|Judo, the sport of Kayla Harrison (left), is less well known than gymnastics, a benefit for Aly Raisman when courting corporate endorsements. (Getty Images)|
TURNING GOLD INTO GREEN
For New England's Olympic medalists, endorsement deals will depend on the popularity of their sport and how quickly they can get in the door
With Olympic glory behind them, New England’s gold medalists can expect to cash in on their athletic successes in London, but the financial prospects between them will differ considerably.
Gymnast Aly Raisman, the 18-year-old from Needham who won individual gold for her floor routine and gold for the team event, probably has “the most potential” of local Olympians to earn big money with endorsement deals, said Robert Tuchman, president of New York-based sports marketing firm Skylight Entertainment.
“Her agents have the ammo they need to go out and market her,” Tuchman said. “She’s in the perfect demographic, too: She seems like a family-type girl, with not a lot of risk involved. She has a huge upside.”
Analysts said Raisman could expect to receive endorsement deals for nationwide advertising campaigns and other celebrity offerings that could easily exceed $4 million over the next four years. Raisman has already retained the same top sports marketing team used by popular swimmer Michael Phelps, Virginia-based Octagon.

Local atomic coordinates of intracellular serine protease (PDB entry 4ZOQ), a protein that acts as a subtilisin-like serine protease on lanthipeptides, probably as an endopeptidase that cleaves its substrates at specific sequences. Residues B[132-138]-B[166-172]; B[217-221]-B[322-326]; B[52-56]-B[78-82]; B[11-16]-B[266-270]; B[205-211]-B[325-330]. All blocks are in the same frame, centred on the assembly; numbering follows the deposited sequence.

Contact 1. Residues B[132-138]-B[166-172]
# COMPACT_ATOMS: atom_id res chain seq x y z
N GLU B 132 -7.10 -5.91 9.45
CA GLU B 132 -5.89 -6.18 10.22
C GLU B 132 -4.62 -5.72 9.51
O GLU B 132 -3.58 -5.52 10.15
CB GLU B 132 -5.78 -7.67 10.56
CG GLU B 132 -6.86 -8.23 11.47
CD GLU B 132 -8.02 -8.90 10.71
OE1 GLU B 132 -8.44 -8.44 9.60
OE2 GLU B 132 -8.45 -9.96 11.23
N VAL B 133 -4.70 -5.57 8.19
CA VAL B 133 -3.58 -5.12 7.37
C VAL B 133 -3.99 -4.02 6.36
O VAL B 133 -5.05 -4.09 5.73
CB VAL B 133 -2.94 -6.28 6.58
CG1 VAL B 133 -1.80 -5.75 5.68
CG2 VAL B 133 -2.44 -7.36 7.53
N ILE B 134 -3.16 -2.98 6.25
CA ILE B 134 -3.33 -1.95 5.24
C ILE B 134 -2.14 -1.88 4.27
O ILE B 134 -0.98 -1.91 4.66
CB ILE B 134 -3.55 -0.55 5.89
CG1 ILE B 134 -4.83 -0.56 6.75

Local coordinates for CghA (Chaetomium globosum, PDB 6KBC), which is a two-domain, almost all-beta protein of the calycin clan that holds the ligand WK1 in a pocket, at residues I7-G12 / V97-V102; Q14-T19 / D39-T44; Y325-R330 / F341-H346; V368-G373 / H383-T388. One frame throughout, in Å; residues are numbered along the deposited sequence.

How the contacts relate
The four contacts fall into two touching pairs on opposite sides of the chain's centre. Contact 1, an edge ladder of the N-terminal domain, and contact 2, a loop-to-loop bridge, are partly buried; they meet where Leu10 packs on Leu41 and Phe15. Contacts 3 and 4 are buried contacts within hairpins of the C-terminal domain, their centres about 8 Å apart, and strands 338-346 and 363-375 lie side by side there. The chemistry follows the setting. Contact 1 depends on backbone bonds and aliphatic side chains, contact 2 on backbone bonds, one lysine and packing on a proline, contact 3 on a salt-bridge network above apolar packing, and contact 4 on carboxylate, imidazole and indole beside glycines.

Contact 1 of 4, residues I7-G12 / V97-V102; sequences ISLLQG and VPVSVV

Though not directly involved in her sponsorship negotiations, Raisman’s coach, Mihai Brestyan, said she should take advantage of her success right away.
“I would just tell her, ‘You are on top of the world, you are an Olympic gold medalist, you have the momentum — use it before it’s gone,’” Brestyan said.
Raisman’s agent at Octagon was traveling and could not be immediately reached for comment.
The other top individual medalist from New England, Kayla Harrison, the first US athlete to win a gold in judo, can expect a much smaller payday, partly because her sport is much less known. The 22-year-old Harrison, who trained in Wakefield, has yet to receive any major offers, but will strategize with advisers this week, said her coach, Jimmy Pedro, who acknowledged it will be tougher to find endorsements as a judo champion than as a teen gymnast.
“For Kayla, it’s a matter of being able to compete for four more years without having to worry about where the next paycheck is coming from to cover rent or basic expenses,” Pedro said. “Certainly, she’s not a multimillion dollar commodity, but at same time, I think somewhere in the vicinity of $100,000 to $250,000 is a realistic opportunity for her.” That’s one of the frustrating facts of life for an athlete as accomplished as Harrison: The value of endorsement deals depends as much on the sport as on the individual.
“At the end of the day, it comes down to what sport they play,” Tuchman said. “There’s a lot of sports considered Olympic, but if there’s not a lot of money involved in the sport, and it’s not a sport that is followed by a lot of the general population, you’re not going to get those endorsement deals.”